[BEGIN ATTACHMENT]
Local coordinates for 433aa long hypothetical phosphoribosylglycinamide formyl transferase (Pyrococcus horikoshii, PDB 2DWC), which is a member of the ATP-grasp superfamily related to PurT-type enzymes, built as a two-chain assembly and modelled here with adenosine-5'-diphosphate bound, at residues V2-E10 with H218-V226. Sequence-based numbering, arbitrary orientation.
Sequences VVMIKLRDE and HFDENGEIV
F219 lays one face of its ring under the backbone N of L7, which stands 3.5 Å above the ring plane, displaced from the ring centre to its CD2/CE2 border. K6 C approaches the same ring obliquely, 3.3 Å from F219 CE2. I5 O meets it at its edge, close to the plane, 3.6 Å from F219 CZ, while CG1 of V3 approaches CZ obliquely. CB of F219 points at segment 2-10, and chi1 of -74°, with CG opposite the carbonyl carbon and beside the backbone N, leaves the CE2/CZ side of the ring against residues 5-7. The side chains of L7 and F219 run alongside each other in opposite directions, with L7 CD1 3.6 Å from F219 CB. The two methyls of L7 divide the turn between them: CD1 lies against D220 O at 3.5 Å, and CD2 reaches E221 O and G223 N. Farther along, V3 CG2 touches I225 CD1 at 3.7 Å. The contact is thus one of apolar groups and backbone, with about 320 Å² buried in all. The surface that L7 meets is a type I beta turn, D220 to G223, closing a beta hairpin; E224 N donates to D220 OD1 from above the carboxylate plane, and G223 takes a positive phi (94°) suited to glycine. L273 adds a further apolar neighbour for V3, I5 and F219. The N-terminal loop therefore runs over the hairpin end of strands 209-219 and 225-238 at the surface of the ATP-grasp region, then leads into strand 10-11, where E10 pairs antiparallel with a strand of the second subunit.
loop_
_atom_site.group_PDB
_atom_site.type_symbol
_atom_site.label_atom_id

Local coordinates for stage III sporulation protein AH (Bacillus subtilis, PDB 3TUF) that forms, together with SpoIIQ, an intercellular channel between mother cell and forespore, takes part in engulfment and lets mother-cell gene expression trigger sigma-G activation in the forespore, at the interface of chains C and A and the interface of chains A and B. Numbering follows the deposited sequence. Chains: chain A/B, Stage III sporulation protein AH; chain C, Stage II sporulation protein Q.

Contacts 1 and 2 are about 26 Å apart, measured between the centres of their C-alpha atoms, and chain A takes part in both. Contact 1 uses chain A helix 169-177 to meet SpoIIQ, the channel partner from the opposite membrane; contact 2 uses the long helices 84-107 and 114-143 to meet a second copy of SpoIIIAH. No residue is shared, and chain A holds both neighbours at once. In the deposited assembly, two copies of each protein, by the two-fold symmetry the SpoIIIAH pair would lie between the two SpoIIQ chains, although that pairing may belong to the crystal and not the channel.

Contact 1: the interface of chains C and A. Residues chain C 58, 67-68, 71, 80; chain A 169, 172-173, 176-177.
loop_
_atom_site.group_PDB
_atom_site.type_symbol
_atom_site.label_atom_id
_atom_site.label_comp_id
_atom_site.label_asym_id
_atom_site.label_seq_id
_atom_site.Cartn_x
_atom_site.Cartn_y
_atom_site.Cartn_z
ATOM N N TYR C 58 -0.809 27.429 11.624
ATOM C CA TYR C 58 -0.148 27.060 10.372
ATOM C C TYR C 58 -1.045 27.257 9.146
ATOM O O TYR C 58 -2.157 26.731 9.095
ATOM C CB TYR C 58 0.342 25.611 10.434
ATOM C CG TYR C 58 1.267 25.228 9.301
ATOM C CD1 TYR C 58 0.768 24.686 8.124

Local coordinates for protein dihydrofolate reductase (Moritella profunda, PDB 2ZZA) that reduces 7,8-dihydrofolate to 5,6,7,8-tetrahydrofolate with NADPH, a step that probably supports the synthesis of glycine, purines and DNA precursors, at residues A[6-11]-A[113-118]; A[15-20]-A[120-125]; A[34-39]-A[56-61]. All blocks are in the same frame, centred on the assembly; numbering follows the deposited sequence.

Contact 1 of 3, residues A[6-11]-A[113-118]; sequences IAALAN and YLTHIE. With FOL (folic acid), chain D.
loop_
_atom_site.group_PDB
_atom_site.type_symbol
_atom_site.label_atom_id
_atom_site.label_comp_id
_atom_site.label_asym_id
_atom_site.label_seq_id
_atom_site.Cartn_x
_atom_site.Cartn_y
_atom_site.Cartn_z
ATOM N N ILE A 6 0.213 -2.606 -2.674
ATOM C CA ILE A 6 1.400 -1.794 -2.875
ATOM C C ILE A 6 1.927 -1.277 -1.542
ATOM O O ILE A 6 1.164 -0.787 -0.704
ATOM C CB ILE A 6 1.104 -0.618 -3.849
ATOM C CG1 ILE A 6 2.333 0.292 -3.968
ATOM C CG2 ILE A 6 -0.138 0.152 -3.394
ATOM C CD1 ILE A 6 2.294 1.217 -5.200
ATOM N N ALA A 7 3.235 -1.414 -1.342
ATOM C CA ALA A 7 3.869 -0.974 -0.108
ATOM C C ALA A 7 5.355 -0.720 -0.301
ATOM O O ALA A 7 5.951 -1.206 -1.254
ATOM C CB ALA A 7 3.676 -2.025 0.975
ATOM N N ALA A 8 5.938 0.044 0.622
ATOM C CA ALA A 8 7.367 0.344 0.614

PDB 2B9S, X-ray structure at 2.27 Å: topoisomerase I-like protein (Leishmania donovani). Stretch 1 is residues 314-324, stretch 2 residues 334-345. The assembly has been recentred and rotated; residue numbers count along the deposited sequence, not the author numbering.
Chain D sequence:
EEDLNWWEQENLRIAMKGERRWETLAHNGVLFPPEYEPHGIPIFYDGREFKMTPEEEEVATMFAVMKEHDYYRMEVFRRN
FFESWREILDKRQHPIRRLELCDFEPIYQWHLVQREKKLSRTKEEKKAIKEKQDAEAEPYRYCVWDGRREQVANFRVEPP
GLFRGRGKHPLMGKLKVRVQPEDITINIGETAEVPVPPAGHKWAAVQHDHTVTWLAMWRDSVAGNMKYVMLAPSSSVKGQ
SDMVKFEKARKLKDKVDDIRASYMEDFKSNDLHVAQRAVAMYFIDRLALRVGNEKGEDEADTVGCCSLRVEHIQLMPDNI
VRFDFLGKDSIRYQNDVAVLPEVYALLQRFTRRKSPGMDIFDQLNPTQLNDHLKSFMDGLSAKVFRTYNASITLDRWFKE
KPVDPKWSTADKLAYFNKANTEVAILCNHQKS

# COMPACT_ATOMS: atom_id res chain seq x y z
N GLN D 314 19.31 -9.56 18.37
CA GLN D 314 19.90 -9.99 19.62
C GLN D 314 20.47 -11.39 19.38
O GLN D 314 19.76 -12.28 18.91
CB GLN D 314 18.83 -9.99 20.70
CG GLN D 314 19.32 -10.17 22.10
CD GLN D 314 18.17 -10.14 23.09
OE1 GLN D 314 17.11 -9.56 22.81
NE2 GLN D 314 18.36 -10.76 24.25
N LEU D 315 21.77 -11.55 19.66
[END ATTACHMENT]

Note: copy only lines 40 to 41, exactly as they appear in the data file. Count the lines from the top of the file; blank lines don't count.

ATOM N N ILE A 6 0.213 -2.606 -2.674
ATOM C CA ILE A 6 1.400 -1.794 -2.875